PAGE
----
From: Ben Goertzel (firstname.lastname@example.org)
Date: Fri May 17 2002 - 07:36:00 MDT
It is far from impossible that the next big breakthrough in AI will be made
by some obscure team none of us has ever heard of. I think it's unlikely
because I've made it my business to keep up on all published research that
has anything to do with AGI, and all significant industry efforts. But of
course there could be someone at the University of Novosibirsk creating an
awesome AGI and publishing about it only in Russian, etc. etc. there are
plenty of possibilities.
One of the folks I met at IBM this week, Sam Adams (no relation to the
beverage ;) is working on a system very similar to Peter's A2I2 project. He
is trying to create a reinforcement-learning based system (programmed in
smalltalk), that can build its own concepts from its perceptual experience
and direct its actions based on them. He's first aiming to emulate
"rat-like" intelligence, working with a cognitive psychologist who studies
rat intelligence to design his tests.
However, he prefers not to characterize his work as "AI", calling it instead
"building a system that learns human-like semantics from experience." I
think it is perhaps not politic to call your work "AI" at most academic and
industry establishments right now. This leads us to underestimate the
number of AGI projects going on, because there are plenty of people doing
work that is basically AGI oriented, but not inclined for various (often
career-oriented) reasons to explicitly characterize their work that way.
The thing is that Sam's work is not well funded within IBM, it is very
important and interesting work but is pretty much a 1-man project with some
others giving advice. There are loads of small-scale AGI efforts like this
in the world, and even I cannot keep track of them all in the limited time I
allocate to "surveying the scene." But it would be a lot harder for a
large-scale AGI effort to go by unnoticed. My feeling is, at the point when
someone's small-scale AGI project (such as mine perhaps, altho mine is
larger scale than most!) achieves a big demonstrated success -- say, gets
halfway along the pathway to human-level AGI -- then everyone will know
about it.... So I don't think Singularity-launching-capable AGI is gonna
spring upon the world from an unknown source, because I think getting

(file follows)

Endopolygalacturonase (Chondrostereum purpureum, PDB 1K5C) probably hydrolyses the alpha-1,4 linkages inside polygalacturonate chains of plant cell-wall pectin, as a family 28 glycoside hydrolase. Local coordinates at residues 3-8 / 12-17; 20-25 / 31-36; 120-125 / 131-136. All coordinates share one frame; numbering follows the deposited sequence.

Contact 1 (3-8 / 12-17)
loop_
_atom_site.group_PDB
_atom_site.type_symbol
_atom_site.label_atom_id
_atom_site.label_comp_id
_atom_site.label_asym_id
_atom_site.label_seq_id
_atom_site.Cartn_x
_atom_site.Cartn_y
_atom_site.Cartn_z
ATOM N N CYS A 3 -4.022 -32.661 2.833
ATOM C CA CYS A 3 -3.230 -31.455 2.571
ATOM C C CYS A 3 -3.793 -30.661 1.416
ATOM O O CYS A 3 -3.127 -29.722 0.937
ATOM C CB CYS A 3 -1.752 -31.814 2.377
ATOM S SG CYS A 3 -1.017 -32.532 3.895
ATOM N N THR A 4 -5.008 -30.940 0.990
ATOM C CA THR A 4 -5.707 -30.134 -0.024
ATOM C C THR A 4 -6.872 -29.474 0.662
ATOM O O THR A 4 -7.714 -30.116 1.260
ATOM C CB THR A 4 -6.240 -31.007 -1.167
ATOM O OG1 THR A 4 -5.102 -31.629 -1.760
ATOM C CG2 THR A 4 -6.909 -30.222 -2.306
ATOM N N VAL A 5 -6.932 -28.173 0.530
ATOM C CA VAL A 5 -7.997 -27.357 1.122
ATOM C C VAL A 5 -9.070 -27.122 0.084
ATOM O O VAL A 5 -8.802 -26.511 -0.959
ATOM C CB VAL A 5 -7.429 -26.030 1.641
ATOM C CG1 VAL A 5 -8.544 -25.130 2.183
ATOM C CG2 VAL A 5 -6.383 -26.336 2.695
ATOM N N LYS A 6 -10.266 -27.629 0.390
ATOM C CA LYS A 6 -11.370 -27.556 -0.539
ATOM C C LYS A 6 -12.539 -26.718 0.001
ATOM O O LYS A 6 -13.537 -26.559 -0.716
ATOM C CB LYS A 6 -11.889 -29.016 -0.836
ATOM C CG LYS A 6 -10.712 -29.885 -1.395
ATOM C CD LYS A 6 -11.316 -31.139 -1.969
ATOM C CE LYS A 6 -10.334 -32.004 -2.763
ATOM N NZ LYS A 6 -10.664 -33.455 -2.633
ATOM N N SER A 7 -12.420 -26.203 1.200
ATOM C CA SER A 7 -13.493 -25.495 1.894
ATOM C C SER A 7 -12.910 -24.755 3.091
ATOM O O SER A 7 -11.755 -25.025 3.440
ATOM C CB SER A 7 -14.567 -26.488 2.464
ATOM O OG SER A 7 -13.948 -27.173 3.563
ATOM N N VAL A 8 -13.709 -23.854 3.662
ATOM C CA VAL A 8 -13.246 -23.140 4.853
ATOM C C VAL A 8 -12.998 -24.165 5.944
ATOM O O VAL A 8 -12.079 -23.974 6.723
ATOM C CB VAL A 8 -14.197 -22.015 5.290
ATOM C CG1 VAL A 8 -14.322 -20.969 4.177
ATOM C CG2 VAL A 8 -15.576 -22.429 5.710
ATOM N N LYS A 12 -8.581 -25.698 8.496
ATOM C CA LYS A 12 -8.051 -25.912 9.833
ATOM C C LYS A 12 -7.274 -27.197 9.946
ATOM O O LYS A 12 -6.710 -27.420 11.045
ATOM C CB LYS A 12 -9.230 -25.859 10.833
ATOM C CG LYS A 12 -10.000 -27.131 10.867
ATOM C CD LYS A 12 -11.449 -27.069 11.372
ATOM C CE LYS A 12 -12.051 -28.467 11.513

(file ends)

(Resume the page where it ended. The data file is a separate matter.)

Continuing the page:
halfway there is likely to attract a lot of attention.... Let's say Sam
Adams' project succeeded at getting to rat-level AGI. Is IBM going to hush
this up? Not at all likely, they would get WAY too much marketing pizzazz
from it, as they did from Deep Blue...
As to why the Singularity is not better appreciated in mass society, that's
a whole other issue that I don't have time to chat about right now.
Obviously this is not the only example of "mass blindness to the almost
obvious" that we can find in human history or contemporary human society!!!
-- Ben G
From: email@example.com [mailto:firstname.lastname@example.org]On Behalf Of
Mike & Donna Deering
Sent: Wednesday, May 15, 2002 8:57 AM
Subject: Re: Singularity Arrival Estimate - and other stories.
Ben, thanks for all the info. I have no doubt that it is accurate. As
for being half nuts or playing around, I do have a different view of reality
than most but I am quite rational. I see ulterior motivations and
conspiracies everywhere I look. And I am sometimes wrong. I realize this,
so I tone it down some for this list. I worry about ebola, tsunami, run
away green house, nano, intellecto, and of course the ants in my front yard
are plotting against me (got to get some more ant poison). Still, I would
not be surprised to hear that the next big breakthrough in AI was made by
some team none of us had heard much about. It strikes me as curious that if
we are not wackos, why are we so far outside the mainstream? If the
Singularity is the biggest thing since sliced bread then why can't I find a
word about it on CNN.com? The almost total lack of understanding by highly
intelligent societal and business leaders seems suspicious to me. Maybe I s
hould send President Bush an e-mail, "Hey George, how's the wife and kids?
By the way, THE END OF THE WORLD IS COMING! Have you heard about the
Singularity?" Unfortunately, the last time I talked to him (May of 2001) I
hadn't heard about it yet myself.
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